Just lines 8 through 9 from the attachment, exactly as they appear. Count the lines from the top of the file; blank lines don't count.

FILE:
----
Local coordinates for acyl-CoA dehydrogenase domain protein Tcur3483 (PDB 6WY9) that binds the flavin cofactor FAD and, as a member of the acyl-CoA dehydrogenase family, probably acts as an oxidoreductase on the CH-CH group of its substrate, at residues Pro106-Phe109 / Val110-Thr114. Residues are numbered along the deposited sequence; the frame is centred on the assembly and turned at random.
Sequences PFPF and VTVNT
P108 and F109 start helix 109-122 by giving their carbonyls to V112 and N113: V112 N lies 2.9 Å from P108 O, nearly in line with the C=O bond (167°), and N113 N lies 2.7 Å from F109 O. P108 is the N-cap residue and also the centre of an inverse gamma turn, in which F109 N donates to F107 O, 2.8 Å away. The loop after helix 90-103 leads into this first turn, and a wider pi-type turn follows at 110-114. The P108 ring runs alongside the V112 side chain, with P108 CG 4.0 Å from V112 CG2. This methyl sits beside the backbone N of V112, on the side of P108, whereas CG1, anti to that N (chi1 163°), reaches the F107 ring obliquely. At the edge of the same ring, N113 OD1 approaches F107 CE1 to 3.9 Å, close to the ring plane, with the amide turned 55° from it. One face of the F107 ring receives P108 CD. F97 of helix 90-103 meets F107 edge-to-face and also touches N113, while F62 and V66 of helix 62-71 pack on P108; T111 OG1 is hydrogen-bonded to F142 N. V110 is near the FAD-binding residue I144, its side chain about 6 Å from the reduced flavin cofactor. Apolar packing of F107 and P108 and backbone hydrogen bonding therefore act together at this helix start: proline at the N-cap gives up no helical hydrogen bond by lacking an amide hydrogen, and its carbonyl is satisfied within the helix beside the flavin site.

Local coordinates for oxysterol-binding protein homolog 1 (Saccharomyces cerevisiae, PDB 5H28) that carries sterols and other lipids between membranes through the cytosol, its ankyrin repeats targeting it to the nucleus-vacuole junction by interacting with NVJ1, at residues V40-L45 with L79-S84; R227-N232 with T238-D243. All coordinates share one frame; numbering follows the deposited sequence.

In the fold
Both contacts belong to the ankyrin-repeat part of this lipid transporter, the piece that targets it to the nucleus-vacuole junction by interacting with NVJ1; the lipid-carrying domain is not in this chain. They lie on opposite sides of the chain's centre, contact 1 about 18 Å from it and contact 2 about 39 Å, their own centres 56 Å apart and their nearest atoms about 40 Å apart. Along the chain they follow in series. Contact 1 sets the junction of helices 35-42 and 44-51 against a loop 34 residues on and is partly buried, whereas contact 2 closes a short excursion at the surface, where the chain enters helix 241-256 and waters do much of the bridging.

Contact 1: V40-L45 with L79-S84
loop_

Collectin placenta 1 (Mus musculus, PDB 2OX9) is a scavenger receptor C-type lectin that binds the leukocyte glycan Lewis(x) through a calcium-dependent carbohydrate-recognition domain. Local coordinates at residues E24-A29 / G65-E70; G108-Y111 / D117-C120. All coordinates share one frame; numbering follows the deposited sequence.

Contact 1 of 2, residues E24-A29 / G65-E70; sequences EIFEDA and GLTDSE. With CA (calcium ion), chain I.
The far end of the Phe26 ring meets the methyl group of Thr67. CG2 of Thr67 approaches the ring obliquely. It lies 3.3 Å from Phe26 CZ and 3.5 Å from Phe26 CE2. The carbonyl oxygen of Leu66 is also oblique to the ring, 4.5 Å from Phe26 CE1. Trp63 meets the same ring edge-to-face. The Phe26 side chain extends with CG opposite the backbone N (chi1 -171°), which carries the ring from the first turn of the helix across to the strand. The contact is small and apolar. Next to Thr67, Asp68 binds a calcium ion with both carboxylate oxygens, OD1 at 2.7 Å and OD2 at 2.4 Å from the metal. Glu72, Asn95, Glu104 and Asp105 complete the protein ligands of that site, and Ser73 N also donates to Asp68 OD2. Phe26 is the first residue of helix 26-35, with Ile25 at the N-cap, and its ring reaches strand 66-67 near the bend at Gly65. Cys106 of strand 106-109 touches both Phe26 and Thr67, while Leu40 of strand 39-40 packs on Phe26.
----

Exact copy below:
loop_

Collectin placenta 1 (Mus musculus, PDB 2OX9) is a scavenger receptor C-type lectin that binds the leukocyte glycan Lewis(x) through a calcium-dependent carbohydrate-recognition domain. Local coordinates at residues E24-A29 / G65-E70; G108-Y111 / D117-C120. All coordinates share one frame; numbering follows the deposited sequence.